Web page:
A recent court of appeal decision in the case of Cvejic v. Skyview Capital, LLC is a stark reminder of the need for employers and their counsel to “pay attention” and promptly pay arbitration fees or risk waiving the hard earned right to arbitrate.
Milan Cvejic was terminated from his employment at Skyview and brought legal action against the company in Superior Court. Like many companies, Skyview had an arbitration agreement in place with Cvejic and filed a motion to compel the matter into arbitration. The court granted the motion and the case was ordered to arbitration through the American Arbitration Association (AAA). The parties litigated the action and a final hearing on the merits was set to occur before an arbitration panel. As is common in most private arbitration matters, arbitration fees were required to be paid in advance of the hearing. Since the law in California requires that the employer bear the full cost of private employment arbitration, Skyview was required to front the fees due by a certain date. The day after payment was due, Cvejic’s counsel confirmed with AAA that Skyview had not paid. During a conference call to discuss, AAA set a new deadline of several weeks out. Skyview complied with this new deadline, but it was approximately 30 days after the initial payment was due.
Cvejic filed in the trial court an Election to Withdraw from Arbitration under Code of Civil Procedure 1281.99 due to the late payment. The court granted Cvejic’s request to withdraw from arbitration, forcing Skyview back into court and awarding Cvejic reasonable expenses for having to file the motion.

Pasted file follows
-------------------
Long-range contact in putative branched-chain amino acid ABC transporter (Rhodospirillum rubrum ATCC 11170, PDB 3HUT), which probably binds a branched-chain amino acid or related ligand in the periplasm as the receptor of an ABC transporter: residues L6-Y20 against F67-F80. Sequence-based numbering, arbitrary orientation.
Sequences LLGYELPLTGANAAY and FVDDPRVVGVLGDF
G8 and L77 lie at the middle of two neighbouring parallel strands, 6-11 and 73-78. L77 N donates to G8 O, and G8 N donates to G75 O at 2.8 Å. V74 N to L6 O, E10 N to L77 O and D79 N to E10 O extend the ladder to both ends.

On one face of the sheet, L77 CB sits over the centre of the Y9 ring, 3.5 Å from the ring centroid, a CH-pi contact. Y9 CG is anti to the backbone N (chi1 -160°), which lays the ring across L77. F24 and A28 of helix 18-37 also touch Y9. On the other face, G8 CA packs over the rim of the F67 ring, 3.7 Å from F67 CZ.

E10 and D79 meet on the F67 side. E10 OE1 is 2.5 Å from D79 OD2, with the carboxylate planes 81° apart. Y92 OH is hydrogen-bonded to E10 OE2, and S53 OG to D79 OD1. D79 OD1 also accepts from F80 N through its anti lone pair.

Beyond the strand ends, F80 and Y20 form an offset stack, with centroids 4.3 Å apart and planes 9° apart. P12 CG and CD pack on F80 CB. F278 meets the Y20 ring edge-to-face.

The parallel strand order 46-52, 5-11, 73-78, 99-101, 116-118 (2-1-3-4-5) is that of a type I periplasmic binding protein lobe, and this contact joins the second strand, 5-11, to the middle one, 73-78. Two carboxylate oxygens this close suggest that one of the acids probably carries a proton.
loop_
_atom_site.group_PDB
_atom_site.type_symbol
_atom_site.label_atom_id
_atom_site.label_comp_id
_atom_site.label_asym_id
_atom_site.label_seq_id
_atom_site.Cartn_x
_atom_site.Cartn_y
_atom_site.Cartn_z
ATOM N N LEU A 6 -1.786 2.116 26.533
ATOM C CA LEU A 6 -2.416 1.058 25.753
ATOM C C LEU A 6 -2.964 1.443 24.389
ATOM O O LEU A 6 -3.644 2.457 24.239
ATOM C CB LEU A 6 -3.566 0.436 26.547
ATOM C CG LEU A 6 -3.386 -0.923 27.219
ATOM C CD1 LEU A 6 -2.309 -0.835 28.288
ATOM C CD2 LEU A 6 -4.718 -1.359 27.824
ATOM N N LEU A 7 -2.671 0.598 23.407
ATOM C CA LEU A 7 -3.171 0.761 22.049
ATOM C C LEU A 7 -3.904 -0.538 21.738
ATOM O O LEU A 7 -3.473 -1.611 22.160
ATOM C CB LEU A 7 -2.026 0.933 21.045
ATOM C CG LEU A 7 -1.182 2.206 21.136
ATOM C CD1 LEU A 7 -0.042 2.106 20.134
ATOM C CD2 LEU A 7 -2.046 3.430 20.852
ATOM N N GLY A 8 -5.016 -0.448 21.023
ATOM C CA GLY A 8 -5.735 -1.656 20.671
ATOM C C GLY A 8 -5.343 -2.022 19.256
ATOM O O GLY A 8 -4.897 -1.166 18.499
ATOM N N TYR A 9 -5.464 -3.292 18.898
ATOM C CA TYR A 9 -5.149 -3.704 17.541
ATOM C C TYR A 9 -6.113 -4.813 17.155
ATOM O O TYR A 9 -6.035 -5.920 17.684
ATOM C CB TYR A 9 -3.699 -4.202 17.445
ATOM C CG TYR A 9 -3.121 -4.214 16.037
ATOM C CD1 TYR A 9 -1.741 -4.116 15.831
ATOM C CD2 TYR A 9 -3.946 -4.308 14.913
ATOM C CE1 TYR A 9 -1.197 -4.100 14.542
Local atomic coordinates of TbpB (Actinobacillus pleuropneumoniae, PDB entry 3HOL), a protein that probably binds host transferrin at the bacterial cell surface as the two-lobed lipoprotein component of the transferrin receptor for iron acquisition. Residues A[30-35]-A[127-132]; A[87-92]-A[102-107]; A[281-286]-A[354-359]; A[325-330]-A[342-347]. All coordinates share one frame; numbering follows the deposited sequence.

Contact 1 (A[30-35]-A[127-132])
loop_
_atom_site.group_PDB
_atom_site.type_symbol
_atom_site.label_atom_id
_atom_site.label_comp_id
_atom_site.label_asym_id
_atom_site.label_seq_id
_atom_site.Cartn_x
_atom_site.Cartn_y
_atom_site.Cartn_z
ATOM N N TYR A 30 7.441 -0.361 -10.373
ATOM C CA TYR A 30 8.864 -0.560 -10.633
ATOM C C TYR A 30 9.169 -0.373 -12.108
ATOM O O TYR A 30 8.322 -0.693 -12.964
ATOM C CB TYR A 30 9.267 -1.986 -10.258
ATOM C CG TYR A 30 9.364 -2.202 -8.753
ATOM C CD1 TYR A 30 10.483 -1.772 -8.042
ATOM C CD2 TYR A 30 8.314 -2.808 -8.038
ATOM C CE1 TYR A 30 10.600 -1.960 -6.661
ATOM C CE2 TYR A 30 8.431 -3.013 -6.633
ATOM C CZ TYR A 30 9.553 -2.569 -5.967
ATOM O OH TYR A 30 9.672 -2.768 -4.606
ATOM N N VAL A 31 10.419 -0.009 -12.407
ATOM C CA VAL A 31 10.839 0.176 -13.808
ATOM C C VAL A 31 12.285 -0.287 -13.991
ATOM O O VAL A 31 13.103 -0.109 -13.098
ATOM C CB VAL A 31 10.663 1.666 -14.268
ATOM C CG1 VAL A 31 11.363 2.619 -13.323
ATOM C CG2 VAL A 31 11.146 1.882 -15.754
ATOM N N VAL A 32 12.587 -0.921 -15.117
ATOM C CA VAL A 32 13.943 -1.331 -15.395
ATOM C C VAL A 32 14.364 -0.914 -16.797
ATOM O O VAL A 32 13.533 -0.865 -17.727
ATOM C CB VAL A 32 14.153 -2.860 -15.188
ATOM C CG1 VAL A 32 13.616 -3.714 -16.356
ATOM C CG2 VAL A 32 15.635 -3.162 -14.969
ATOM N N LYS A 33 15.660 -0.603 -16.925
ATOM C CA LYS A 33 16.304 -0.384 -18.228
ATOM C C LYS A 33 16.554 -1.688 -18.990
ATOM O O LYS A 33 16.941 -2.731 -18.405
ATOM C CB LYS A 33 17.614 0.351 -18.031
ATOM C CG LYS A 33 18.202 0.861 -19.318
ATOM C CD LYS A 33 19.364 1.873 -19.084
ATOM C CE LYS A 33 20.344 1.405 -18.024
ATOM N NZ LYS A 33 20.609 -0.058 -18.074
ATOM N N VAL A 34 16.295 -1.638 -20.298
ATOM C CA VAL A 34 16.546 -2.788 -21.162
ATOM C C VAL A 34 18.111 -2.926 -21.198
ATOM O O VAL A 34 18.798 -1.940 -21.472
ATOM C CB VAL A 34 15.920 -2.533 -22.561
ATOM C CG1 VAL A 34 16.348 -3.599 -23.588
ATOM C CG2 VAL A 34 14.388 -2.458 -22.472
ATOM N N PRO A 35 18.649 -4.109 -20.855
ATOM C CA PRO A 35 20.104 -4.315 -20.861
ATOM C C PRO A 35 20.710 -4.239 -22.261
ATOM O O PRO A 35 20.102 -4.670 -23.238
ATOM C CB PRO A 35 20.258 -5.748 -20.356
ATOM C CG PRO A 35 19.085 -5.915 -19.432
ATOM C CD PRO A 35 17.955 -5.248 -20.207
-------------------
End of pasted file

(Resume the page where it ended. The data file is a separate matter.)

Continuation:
Timely Payment of Arbitration Fees
Section 1281.99 was created by the California legislature in 2019 to put pressure on employers seeking to enforce arbitration agreements by requiring the timely payment of arbitration fees. As the Cvejic court explained, “[I]n enacting sections 1281.97 through 1281.99, the Legislature perceived employers’ and companies’ failure to pay arbitration fees as foiling the efficient resolution of cases. This contravened public policy. [Citations.] The Legislature responded by making nonpayment and untimely payment grounds for proceeding in court and getting sanctions.”
Unsuspecting employers reacting to arbitration fee sticker shock (arbitration fees can exceed $50,000 for a 5-7 day arbitration) may be inclined to “slow walk” the upfront payment obligations. However, as Cvejic demonstrates, delay is subject to a waiver of the right to arbitrate, which could derail a well-executed legal strategy to avoid a jury trial.